Using Azure API Management to Limit Access to a Parity Ethereum Node

Itay Podhajcer
Mar 11 · 6 min read

The Parity Ethereum client is not an enterprise targeted implementation, which, when used in scenarios that require limiting access to the node, will need to be placed “behind” a product that acts as a gateway that executes logic to determine whether a connection should be forwarded to the node or not.

Such a product, especially when running on Azure, can be API Management. It allows us to define policies which, for example, lets us:

  • Limit calls by subscription
  • Limit calls by API key
  • Restrict caller IPs
  • Set usage quota by subscription
  • Set usage quota by key
  • And many more

Template Repository

A repository with a complete Azure Resource Manager template for deploying the complete example, with both a Parity Ethereum node and Azure API Management resource, can be found here:

The ARM Template

This time we will be creating an Azure Resource Manager template that will deploy:

  • A virtual network
  • A subnet for the Parity Ethereum node (as we don’t want to expose it directly to the internet)
  • A subnet for the API Management resource
  • An Azure Container Instances resource that will execute the Parity container
  • And lastly, an Azure API Management resource

It is recommended that we create a dedicated resource group for our example which we will use to execute the ARM template we will be writing in the following steps.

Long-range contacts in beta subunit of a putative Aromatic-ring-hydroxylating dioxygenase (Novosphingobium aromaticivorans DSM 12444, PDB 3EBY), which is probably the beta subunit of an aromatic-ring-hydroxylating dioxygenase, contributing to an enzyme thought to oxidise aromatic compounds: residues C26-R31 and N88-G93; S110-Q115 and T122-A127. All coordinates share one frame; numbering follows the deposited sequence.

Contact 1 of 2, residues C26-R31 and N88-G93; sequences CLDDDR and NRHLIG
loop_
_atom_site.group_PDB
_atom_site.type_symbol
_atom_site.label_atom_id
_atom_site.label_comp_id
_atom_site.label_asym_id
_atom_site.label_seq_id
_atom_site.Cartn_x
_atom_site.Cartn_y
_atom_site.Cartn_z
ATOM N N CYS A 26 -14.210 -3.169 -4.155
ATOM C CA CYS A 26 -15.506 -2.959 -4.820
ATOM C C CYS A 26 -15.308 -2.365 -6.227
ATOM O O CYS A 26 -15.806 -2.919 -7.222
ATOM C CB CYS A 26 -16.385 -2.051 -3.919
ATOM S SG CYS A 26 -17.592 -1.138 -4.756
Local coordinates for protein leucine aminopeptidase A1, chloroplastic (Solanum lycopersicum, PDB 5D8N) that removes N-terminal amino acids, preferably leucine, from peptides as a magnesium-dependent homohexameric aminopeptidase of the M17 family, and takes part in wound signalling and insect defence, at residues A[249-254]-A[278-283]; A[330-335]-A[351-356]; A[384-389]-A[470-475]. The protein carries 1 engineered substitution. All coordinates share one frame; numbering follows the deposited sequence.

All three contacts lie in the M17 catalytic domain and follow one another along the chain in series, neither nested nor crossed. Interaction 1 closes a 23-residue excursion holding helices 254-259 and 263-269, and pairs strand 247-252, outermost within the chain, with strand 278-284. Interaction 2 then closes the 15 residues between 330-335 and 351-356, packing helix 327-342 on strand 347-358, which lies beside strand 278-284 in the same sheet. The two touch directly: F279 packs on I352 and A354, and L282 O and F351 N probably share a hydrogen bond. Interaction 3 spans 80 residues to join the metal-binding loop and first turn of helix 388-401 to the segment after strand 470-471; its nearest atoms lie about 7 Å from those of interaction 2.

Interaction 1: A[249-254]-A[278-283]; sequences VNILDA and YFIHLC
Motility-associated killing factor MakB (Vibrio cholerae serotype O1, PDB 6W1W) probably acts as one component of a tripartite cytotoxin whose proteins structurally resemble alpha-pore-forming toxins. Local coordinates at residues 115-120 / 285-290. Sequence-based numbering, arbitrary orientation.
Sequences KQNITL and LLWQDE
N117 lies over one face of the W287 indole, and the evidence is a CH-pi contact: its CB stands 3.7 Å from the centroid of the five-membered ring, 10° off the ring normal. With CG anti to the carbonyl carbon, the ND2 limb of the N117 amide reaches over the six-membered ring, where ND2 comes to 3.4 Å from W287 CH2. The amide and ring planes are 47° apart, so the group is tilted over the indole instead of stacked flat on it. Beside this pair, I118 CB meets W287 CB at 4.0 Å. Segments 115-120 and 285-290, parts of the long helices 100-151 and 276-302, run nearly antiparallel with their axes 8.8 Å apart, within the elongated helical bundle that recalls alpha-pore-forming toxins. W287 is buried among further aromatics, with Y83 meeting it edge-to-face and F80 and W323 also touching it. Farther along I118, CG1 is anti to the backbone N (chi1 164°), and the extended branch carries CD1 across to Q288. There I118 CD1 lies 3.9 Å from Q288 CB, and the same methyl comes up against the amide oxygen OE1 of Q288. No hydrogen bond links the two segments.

We will start by defining the , , empty and sections and the beginning of the section:

Now we will add the first resource, the virtual network with two subnets. we will use the address space for the virtual network, for the Parity subnet and for the API Management subnet:

Note the delegation defined in the subnet, that, combined with the following network profile, enable an Azure Container Instances resource to be placed in a private virtual network:

Now we can create our Container Instances resource, which will execute a single container, , enabling the HTTP JSON-RPC endpoint and allowing all CORS origins. We will also assign a private IP that will be later used by the API Management resource to communicate with the container:

And the last remaining resource, the API Management, which will create using the SKU, which is enough for our example, and add to it: